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Natural selection?: Die poor if you hold that stock

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We can’t help you.

Sign noted in a computer guy’s office somewhere in North America: If after ten minutes at the poker table you do not know who the patsy is—you are the patsy.

First, what exactly is Darwin’s theory anyway, other than an invite to the approved parties?

Here it is: Information can be created without intelligence. That is, natural selection acting on random mutation explains the order of life we see all around us. What can’t survive won’t, and that explains how very complex life forms and structures — including the human mind — get built up.

True: Things that can’t survive don’t. But why would that fact alone drive nature to produce anything as simple as a kitten, let alone a math genius?

We’ve looked earlier at documented ways evolution can really happen — if all we really want to know is how life forms can change over time. That said, I spent the last fifteen years trying to understand the cultural part.

Darwinism isn’t just about evolution as such. It is also a way of looking at life. It tries to explain life without assuming that there is any actual mind at all, dispensing with traditional philosophies and religions.

Humans are assumed to do what they do because they are guided by their instincts, in the same way that nature haphazardly produces a kitten or a math genius.

Ideas have consequences. Think of that when, for example, an elaborately coiffed* person on prime time TV announces … [blather re some politician’s views on “evolution”] More.

Don’t let it get any worse. See also: Talk to the fossils: Let’s see what they say back

It wasn’t ID that made Darwinism a bad idea. It was a bad idea to begin with.

But profitable for certain lobbies, of course.

* Are you paying, via some publicly funded broadcasting program, for the Darwin fretgirl’s hairdos? Be sure to tune in for that at least. It’s all you’ll get.

If you are stuck funding Darwin in failing school systems, well, as we search for solutions out of the mess … do you by any chance live in a free country? Check that out; some people do live in free countries, apparently.

Note: No more news blogging till tonight, due to O’Leary for News’ alternate day job.

9 Replies to “Natural selection?: Die poor if you hold that stock

  1. 1
    daveS says:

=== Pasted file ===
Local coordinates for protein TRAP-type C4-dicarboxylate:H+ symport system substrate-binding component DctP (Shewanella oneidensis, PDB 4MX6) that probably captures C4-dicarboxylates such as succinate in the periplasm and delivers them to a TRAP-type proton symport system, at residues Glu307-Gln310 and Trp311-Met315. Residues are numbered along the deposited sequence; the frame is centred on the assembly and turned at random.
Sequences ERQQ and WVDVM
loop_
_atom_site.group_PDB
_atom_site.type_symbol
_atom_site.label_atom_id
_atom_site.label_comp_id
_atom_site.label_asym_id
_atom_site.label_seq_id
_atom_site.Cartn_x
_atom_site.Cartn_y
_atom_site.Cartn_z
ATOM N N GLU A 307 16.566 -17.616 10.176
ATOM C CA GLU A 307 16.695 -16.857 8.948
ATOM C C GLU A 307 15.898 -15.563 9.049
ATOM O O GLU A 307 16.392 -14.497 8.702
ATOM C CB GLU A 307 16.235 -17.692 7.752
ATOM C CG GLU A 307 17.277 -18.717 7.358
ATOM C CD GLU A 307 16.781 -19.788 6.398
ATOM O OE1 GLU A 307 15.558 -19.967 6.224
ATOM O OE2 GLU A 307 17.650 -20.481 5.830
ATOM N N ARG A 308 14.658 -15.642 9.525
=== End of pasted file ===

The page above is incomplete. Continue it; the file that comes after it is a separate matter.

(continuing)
Darwin fretgirl?

  2. 2
    mahuna says:

    “Humans are assumed to do what they do because they are guided by their instincts”

    Humans are guided by their prejudices, which is slightly different than their instincts. It is not possible to actually understand most wars until you learn the prejudices of the guys who agreed to order their underlings to start killing each other. That is, both sides need to have leaders with odd understandings of the current reality in order to have a war. If only one of the sides can’t deal with real reality, the other side can often figure out some deal short of war.

    As near as I can tell, politics is the same. It’s just harder to find books that explain the odd workings of the minds of men who are merely screwing up a city somewhere instead of getting a million humans killed in a war.

    Note that the Libertarians point out that the arrival of “government” CAUSES wars and crime. This is because prior to the government exercising the SOLE legal power of armed coercion, the 2 sides sorted things out as equals. Once a territorial governor shows up, there is someone you can bribe to support your position with marshals and judges and such. Armed resistance is then the only alternative to elimination.

  3. 3
    Box says:

    //off-topic//

    Shapiro:

    During embryonic development, cells make decisions about differentiation based on multiple molecular signals picked up from their environment and from their neighbors by means of surface receptors. These receptors are linked to intercellular molecular cascades called “signal transduction pathways” which integrate the inputs from the receptors to generate appropriate patterns of differential gene expression and morphogenesis of specialized cell structures.
    Signal transduction is not limited to multicellular development. We are learning that virtually every aspect of cellular function is influenced by chemical messages detected, transmitted, and interpreted by molecular relays. To a remarkable extent, therefore, contemporary biology has become a science of sensitivity, inter- and intra-cellular communication, and control. Given the enormous complexity of living cells and the need to coordinate literally millions of biochemical events, it would be surprising if powerful cellular capacities for information processing did not manifest themselves.

    [my emphasis]

    From whence cometh the coordination?

    I’m just asking …